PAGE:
wherein

v is a variable,

λ represents a design wavelength,

a = 1.086*u,

u is a variable,

niol is the refractive index of the ophthalmic lens,

nmed is the refractive index of the eye,

C1 is a variable,

C2 is a variable,

p is square of the radius from the optical axis, and

q1 is the size of an optical zone of a first or central echelette,

multiplied by the equation:

wherein

Ymin is a parameter that affects the shape of the optical zone,

Ymax =

C3 is a variable,

C4 is a variable,

q1 is the size of an optical zone of a first or central echelette,

r1 is a radius of a first or central echelette,

(r1-q1) is the radial width of a transition zone,

Width is a parameter indicative of a width of a region blending the optical zone and the transition zone, and

w is a smoothing parameter. 23. The method according to claim 14, wherein the continuous sine function is defined by the equation:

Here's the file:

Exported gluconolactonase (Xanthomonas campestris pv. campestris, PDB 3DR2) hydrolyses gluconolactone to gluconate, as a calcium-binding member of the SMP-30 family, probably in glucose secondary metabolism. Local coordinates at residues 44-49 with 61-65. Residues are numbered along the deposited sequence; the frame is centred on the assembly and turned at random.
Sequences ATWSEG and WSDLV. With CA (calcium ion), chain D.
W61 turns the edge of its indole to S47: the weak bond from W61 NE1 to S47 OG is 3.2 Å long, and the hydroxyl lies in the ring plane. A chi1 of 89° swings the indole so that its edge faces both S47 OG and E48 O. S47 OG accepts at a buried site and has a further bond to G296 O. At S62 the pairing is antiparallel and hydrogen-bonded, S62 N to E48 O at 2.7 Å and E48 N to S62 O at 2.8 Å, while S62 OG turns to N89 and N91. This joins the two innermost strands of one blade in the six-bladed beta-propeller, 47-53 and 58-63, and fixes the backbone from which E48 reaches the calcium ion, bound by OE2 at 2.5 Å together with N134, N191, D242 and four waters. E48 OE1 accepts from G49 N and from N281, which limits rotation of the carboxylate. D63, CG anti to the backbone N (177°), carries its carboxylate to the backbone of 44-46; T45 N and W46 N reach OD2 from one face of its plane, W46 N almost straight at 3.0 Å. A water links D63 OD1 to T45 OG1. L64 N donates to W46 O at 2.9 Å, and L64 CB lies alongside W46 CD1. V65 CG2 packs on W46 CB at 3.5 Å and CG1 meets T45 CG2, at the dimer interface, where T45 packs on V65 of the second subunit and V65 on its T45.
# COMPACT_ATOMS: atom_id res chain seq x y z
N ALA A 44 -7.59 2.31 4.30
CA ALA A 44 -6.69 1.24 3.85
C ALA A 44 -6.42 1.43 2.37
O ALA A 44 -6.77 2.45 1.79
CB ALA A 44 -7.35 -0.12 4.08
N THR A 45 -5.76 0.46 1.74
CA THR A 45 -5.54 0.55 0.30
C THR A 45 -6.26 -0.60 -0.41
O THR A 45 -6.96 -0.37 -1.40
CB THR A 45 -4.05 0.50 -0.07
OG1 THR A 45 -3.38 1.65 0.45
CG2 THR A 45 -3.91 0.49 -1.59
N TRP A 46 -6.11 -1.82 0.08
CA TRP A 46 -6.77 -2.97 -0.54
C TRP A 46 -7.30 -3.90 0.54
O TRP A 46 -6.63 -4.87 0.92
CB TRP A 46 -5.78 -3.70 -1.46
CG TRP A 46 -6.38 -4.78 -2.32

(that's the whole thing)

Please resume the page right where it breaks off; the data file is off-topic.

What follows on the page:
wherein

v is a variable,

λ represents a design wavelength,

a = 1.086*u, u is a variable,

niol is the refractive index of the ophthalmic lens,

nmed is the refractive index of the eye,

C1 is a variable,

C2 is a variable,

p is square of the radius from the optical axis, and

q1 is the size of an optical zone of a first or central echelette,

multiplied by the equation:

wherein

Ymin is a parameter that affects the shape of the optical zone,

Ymax =

C3 is a variable,

C4 is a variable,

q1 is the size of an optical zone of a first or central echelette,

r1 is a radius of a first or central echelette,

(r1-q1) is the radial width of a transition zone,

X_shift = q12,

Width is a parameter indicative of a width of a region blending the optical zone and the transition zone, and

w is a smoothing parameter. 24. The method according to claim 14, wherein the displacement function corresponds to a displacement from a reference plane perpendicular to the optical axis. 25. The method according to claim 14, wherein the lens is a multifocal lens. 26. The method according to claim 14, wherein the lens is a monofocal lens. 27. A method of manufacturing an ophthalmic lens for an eye of a person, the method comprising:

obtaining a lens material; and